How did the intersection of inheritance and experience shape social development in British North America between 1607-1763?
Define the concepts of social simplification, social elaboration, and social replication.
How does social simplification explain labor and gender relations in the seventeenth century?
How did slavery change life in the Chesapeake?
Why did family life, politics, and religion change during the social elaboration period?
How well did the colonists replicate English life in the eighteenth century?
Does the model explain life in New England?
This material may consist of step-by-step explanations on how to solve a problem or examples of proper writing, including the use of citations, references, bibliographies, and formatting. This material is made available for the sole purpose of studying and learning - misuse is strictly forbidden.Social development in British North America between 1607 and 1763 was shaped by many factors, the most influential being inheritance and experience. How the colonists lived their lives depended on what they had to work with when they got there and what they learned the longer they were there. As they learned more about the New World they got better at making it productive which left more for the people who came behind them.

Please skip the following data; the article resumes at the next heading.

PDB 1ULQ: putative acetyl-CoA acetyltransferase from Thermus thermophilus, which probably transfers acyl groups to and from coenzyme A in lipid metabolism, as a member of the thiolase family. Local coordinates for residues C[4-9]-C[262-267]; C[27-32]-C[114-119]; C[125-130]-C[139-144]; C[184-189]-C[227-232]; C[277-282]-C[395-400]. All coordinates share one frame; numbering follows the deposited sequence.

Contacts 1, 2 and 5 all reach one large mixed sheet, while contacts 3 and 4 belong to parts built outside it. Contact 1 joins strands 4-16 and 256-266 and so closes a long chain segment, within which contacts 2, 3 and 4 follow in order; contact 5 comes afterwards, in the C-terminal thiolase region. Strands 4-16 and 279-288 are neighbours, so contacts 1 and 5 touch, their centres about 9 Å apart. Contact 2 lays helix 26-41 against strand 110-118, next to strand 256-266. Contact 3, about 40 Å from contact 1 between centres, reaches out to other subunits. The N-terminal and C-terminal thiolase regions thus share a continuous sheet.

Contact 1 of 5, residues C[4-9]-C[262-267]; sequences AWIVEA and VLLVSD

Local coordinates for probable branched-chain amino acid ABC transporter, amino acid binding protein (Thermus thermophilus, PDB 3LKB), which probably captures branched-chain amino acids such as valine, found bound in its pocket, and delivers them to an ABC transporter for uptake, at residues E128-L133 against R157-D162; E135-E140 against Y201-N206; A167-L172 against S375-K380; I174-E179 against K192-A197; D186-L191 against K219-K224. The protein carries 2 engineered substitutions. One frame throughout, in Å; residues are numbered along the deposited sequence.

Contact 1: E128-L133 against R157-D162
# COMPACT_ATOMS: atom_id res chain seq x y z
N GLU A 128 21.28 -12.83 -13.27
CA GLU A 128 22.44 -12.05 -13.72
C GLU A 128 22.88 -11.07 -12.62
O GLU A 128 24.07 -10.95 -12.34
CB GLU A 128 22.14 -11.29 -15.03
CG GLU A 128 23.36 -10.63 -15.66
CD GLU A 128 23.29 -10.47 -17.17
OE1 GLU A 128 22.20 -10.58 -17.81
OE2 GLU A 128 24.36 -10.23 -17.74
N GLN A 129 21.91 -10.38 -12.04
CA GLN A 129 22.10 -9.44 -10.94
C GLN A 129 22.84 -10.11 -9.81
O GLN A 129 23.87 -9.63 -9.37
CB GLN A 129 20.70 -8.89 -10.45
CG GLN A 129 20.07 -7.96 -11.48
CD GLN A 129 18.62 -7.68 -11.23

The first British colonists went through the experience of social simplification. Life as they had known it was drastically altered and simplified. Their lives were ones of survival. They were dealing with new climates, new vegetation and crops, and new people (namely Native Americans). This was a difficult transition and many did not make it. Because of this altered way of living, the social landscape was necessarily very different. Most of the early colonists were male which actually gave women a higher status. If widowed they inherited property and usually remarried very quickly. Some became quite wealthy and could have great influence. Before slavery, every hand was needed. Masters lived in conditions that were only just better than their laborers. One could not afford to treat the help too harshly because there was none else to be had. The death rate was so high that they could barely keep up as it was....